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Has Skiing changed the way you walk?

post #1 of 55
Thread Starter 
After an intense period of 7 back to back winters for me (oz\OS\oz\OS\oz\OS\oz) and with all the skiing and training clinics and the instructors need to have the perfect stance with the perfect positioned arms\hands I found that I had become the "man that does not swing his arms when he walks". A guy called Jerry pointed this out to me one day.

Sound familiar?

Oz :

<FONT COLOR="#800080" SIZE="1">[ December 01, 2001 06:35 AM: Message edited 1 time, by man from oz ]</font>
post #2 of 55
But that accident last may sure changed the way I walk.
post #3 of 55
No, I swing my arms in opposition when I walk. But here's something: I imagine I'm skiing when walking down stairs or down a hill.
post #4 of 55
Oz, you afraid of CRUSHING your socks?!?


(they are not going to like that GAY walk of yours there in Colorado!)

<FONT COLOR="#800080" SIZE="1">[ December 01, 2001 08:01 AM: Message edited 1 time, by Dr.GO ]</font>
post #5 of 55
interesting point, oz. reverse the letters and spend a little time at the zo. sorry zoo. lots of natural arm swinging to inspire you.

Since arm movement is central to our balance mechanisms I'm inclined to ask ski coaches (as you presumably imply) what exactly they are on about.
post #6 of 55
Indeed it does!

I too, walk with my arms still at my sides - the result of my years of practicing the "quiet upper body" school of sking - and it's second nature to me now. In addition, my gait is a narrow one (one foot in line with the other), and I tend to stand with my feet together because that's the way I ski.
post #7 of 55
Not the way I walk all the time, butdefinitely the way I walk on ice, or stand on the trolleys.
post #8 of 55
Yes skiing does effect the walk.

My stance is also along a "line" with no up/down motion from hyperextending and bouncing. The arms do swing, but in a natural short motion.

Coaches do ask/insist on no arm swing...In a slalom race(roughly 21 mph), the time it takes you to move your hands from the hip to the shoulder and back to the hip is 3/10 of a second... or 9 feet of distance! You don't have time to do a slalom run with swinging lose arms.

Wasn't there a racer from Africa years ago that would lean over and punch the snow in order to turn? Anyone else remember this?
post #9 of 55
Got to say people have pointed it out to me too, that i dont swing my arms much when i walk, i do a little, but not like some people do. I never really cared before or noticed it really. And by the way, it doesnt look gay... some people... Its not a limp upper body though, i dunno who cares..??
post #10 of 55
Thread Starter 
Thank god for that. I am not alone. I found I had to actually practise my "strut" again. The arms swing a little but it is a very quiet movement.

Another thing ... I find I cannot walk down or up stairs. I always have to run. Going up is cardio training and going down is a chance to practise rapid "switch foot" techniques. I.e. change the "lead" foot every 10 stairs.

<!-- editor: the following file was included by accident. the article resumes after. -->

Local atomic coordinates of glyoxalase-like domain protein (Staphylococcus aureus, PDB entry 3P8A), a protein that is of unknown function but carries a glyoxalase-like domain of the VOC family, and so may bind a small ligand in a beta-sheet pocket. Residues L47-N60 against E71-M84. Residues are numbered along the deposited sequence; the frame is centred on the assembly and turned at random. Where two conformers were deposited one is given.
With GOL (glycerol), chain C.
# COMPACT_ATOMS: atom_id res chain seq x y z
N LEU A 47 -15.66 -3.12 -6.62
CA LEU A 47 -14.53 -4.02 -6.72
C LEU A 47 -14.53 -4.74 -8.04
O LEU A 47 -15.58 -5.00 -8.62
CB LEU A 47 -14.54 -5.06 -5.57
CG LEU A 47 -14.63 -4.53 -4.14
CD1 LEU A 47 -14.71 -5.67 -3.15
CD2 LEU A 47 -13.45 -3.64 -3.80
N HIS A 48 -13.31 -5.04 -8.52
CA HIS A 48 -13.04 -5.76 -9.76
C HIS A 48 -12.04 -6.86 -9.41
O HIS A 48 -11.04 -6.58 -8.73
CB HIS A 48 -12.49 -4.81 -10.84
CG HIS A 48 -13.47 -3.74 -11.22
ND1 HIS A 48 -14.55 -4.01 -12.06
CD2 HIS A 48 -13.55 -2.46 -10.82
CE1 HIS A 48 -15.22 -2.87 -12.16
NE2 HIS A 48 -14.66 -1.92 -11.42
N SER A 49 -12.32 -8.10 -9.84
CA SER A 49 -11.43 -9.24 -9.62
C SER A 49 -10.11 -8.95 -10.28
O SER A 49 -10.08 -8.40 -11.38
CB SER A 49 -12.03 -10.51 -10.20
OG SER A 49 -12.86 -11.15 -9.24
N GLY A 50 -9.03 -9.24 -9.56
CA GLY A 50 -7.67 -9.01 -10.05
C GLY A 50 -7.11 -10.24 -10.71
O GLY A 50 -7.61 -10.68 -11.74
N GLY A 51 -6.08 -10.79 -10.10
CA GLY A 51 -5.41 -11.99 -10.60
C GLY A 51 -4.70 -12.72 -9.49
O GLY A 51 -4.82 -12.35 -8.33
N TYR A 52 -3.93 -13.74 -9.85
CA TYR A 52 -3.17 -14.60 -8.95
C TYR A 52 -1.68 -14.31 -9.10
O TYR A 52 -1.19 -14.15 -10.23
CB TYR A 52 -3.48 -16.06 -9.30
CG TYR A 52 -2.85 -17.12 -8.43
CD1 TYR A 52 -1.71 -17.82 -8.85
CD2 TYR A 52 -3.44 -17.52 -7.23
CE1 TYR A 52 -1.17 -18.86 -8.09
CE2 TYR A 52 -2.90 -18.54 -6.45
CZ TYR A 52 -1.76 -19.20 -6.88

Ha "sports conditioning" at its worst.

My airplane to ski paradise departs in 5 hours. Sydney to the Vail Bridge should take about 24 hrs if all goes well. I must remember to switch the brain to planes, trains and automobiles mode.

To happy

Oz [img]smile.gif[/img]

"Don't ever forget that you play with your soul as well as your body."
---Kareem Abdul-Jabbar
post #11 of 55
Nothing wrong with the way I walk or ski, I always keep a very quiet upper body. http://www.montypythonpages.com/silywalk.htm

Do you think I'm breaking too much at the waist, or do I have an abstem problem?

post #12 of 55
Thread Starter 

I was waitig for that one. What took you.

Oz [img]smile.gif[/img]
post #13 of 55
Have a safe flight, Oz. Try to get up and walk a bit to prevent circulatory problems. Walking during air turbulance is great ski conditioning, but I don't think the flight attendants would approve. [img]tongue.gif[/img]
post #14 of 55
About 15 years ago Erma Bombeck did a routine on skiers, basicly said "if you marry a skier, marry tall, they walk with thier knees bent 10 out of 12 months."
post #15 of 55
PinHed - I do exaxtly the same thing when walkin down slopes. Also, once I went camping, actually tried skiing type 'turns' in my shoes going down a hill and it's actually a very good way to get down a steep hill - heck I even dropped a small cliff in my shoes.
post #16 of 55
I thought i was the only one who feels like skiing down stairs. When I walk up or down stairs I bend my knees enough so that I don't bounce on every stair. Some times I just jump down the stairs. I do 360's and 540's off my front porch and over the railroad ties down onto the driveway.
I do backflips off the edge of the pool and hit the water feet first. Some powder day I'll do them on snow.
I am nuts. I need snow. bad (twitching) bad. yeah.

<FONT COLOR="#800080" SIZE="1">[ December 01, 2001 08:03 PM: Message edited 1 time, by zeek ]</font>
post #17 of 55
No but my years of being a runway model has.

(your supposed to imagine you are pinching a dollar bill between your butt cheeks)

post #18 of 55
Sugar Snack, I thought I recognized you from your profile's picture.

You're Elizabeth Hurley! :
I always thought you were too good for Hugh Grant.
post #19 of 55
A quiet upper body should result from relaxed avoidance of participation in the activity of the lower body. Holding the upper body quiet with tight muscles is not the same thing. Similarly, the hands-forward-and-quiet stance properly includes holding your ski poles in a ready-to-use position that should be relaxed, not rigid. If you've "lost" natural arm swinging during walking as a result of tightening the abs, shoulders and arms to achieve a quiet upper body, you're losing an important aspect of the positioning. If you never had much arm swing because of superior athleticism, that's a different story.